Some timely thoughts from Con Keating
Last week, as part of its 30th anniversary celebrations, the Institute of Business Ethics held an open discussion, with an eminent panel, on the topic: Responsible Capitalism: what does it mean today?
We might have expected a discussion of the varieties of capitalism; there is a burgeoning academic literature on this and even the most cursory of glances around the world today would reveal a vibrant multiplicity. Instead we were treated to a different and very mixed bag.
Capitalism is an abstract concept; we cannot see, feel, hear, touch or smell such things. Its collective embrace is catholic, and to progress analytically it is necessary specify which of these forms we are considering.
It is a mistake to reify or personify such abstractions, even if common. I wonder if James Carville would still wish to be reincarnated as the bond market today. This renders questions such as: “to whom and for what is capitalism responsible?” nugatory and pointless. Such questions need to be posed of the institutions within a particular capitalist system. It leads easily to such arrant nonsense as the idea that capitalism creates wealth.
There is an associated and now popular notion that is equally mistaken, that of the shamanic entrepreneurial wealth creator. Wealth is actually created by saving the excess of current production; it cannot be magicked into existence. There are interesting discussions to be had around the extent to which increased current consumption is a form of wealth, and over the transient nature of market capitalisation, discounting, as it does, expected future developments.
The idea that the sole purpose of the firm is to generate value for shareholders is similarly mal-founded. Indeed, it is possible to argue that the increasing shareholder empowerment of recent times has contributed to the corporate malaise we currently observe in public markets.
Though never explicitly stated, the idea that companies are obliged only to operate within the law was also evident, with the problem then being simply that the law lags behind social norms and expectations of morality. There are numerous problems with this conception; it is amoral and ethics have no place. They continue with the role of competition; when some gain by breaching these laws, this places competitive pressure on others to follow suit. In such a world, where coercion or regulation alone rules, there is little or no room for trust and co-operation to develop; intrinsic and extrinsic motivation cannot be separated.
It is interesting to note that while competition is the dominant form of organisation among companies, co-operation is the dominant form within. Indeed, the few examples of deliberate internal organisation on a competitive basis have been unmitigated disasters. Merger and acquisition strategies can be seen as an attempt to enhance the external competitive position by increased internal co-operation.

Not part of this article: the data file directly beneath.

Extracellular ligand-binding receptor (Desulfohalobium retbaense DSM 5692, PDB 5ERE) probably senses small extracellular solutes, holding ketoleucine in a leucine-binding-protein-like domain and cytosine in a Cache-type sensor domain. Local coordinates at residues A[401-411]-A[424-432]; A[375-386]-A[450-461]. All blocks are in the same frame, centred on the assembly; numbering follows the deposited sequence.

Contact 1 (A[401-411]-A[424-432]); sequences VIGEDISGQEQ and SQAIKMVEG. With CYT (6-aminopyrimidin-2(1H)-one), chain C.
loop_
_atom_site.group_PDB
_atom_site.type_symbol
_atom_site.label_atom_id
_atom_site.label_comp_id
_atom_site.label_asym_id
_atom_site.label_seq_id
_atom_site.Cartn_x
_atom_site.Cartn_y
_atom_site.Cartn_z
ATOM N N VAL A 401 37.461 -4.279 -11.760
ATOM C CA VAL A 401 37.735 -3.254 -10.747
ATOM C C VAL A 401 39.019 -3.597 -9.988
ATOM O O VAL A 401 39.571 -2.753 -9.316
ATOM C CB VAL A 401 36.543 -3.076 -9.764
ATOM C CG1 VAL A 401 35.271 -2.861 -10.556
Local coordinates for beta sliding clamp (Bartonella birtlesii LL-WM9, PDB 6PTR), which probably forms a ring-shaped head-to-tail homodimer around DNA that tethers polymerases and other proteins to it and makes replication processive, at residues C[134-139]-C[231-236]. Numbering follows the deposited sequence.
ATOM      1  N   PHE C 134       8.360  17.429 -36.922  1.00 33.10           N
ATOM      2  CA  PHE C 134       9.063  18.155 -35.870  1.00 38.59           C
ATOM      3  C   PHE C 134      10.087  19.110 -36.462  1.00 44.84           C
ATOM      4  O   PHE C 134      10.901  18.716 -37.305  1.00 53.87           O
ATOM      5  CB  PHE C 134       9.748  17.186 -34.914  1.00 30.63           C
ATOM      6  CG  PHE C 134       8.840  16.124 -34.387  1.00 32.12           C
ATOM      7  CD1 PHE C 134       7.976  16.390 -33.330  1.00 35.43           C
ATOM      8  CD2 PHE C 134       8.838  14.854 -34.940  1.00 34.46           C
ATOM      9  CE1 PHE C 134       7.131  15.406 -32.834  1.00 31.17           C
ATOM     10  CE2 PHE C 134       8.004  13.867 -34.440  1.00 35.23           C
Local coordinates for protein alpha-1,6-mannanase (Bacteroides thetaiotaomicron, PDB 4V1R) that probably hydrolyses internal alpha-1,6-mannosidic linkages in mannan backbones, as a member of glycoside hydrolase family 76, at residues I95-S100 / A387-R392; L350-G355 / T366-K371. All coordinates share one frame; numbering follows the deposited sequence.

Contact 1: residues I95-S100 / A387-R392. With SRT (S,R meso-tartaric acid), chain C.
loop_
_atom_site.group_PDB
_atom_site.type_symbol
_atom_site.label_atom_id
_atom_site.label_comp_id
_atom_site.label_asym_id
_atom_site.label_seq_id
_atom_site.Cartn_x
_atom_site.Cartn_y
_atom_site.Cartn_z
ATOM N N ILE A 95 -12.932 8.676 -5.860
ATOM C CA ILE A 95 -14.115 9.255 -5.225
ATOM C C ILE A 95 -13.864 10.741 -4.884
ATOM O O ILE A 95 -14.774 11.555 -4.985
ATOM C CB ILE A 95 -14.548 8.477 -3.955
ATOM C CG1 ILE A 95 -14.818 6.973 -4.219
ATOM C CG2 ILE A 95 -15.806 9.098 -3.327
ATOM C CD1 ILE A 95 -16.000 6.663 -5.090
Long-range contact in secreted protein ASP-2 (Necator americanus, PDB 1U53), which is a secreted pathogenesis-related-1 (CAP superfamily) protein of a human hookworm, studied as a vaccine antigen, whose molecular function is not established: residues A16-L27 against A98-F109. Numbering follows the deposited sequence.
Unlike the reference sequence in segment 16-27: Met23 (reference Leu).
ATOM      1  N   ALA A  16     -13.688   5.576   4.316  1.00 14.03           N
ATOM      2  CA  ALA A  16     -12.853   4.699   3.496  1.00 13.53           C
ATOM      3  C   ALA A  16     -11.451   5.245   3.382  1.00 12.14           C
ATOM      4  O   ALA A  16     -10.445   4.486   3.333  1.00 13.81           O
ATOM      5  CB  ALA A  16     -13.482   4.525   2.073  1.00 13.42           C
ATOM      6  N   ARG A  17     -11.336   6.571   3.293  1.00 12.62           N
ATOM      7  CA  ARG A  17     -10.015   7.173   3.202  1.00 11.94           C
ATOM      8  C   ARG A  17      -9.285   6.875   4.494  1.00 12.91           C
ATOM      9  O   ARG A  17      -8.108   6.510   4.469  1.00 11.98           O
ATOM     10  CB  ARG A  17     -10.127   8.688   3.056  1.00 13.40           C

There was a passing mention of a company’s social license to operate, but this seemed to be restricted to the provision of clinics and community facilities for indigenous peoples. The rights associated with juridical personhood are extremely valuable and further augmented by limited liability. These rights come with the implicit obligation to behave in a socially responsible manner.
While it may be possible to agree, in contract, limited liability with all of the counterparties to transactions with the company (customers, creditors, employees, suppliers etc.), this would take time and effort, and there really is no plausible manner by which to limit liability in tort to external persons. Think of the passer-by injured by a poorly maintained company truck. Of course, indemnity assurance might be used to resolve such issues, but that would be costly and come with explicit conditions as to maintenance.
While there may be no set of rules that will induce prosocial behaviour, there are undoubtedly some gains to it; think, for example, of the greater ease of hiring, and retention, of staff. Quite where this leaves the question posed by the IBE, I don’t know, but it may in any case be moot, given the recent statements made by our new Prime Minister, Theresa May.
Since 1 January 2019 the average FTSE 100 CEO has earned:
Income inequality in the UK
Wealth inequality in the UK
- Blog: Where is the ‘social’ wellbeing in ESG reporting?
HPC Head of Policy and Research, Ashley Walsh, blogs on the quality of workforce disclosures among FTSE 100 firms.
- Top Dogs and Fatcats: the debate on high pay
High Pay Centre essay featured in collection published by the Institute of Economic Affairs think tank
- HPC in the media: the myth of shareholder stewardship
Our analysis of shareholder voting patterns makes the case against a corporate governance system policed by dis-engaged investors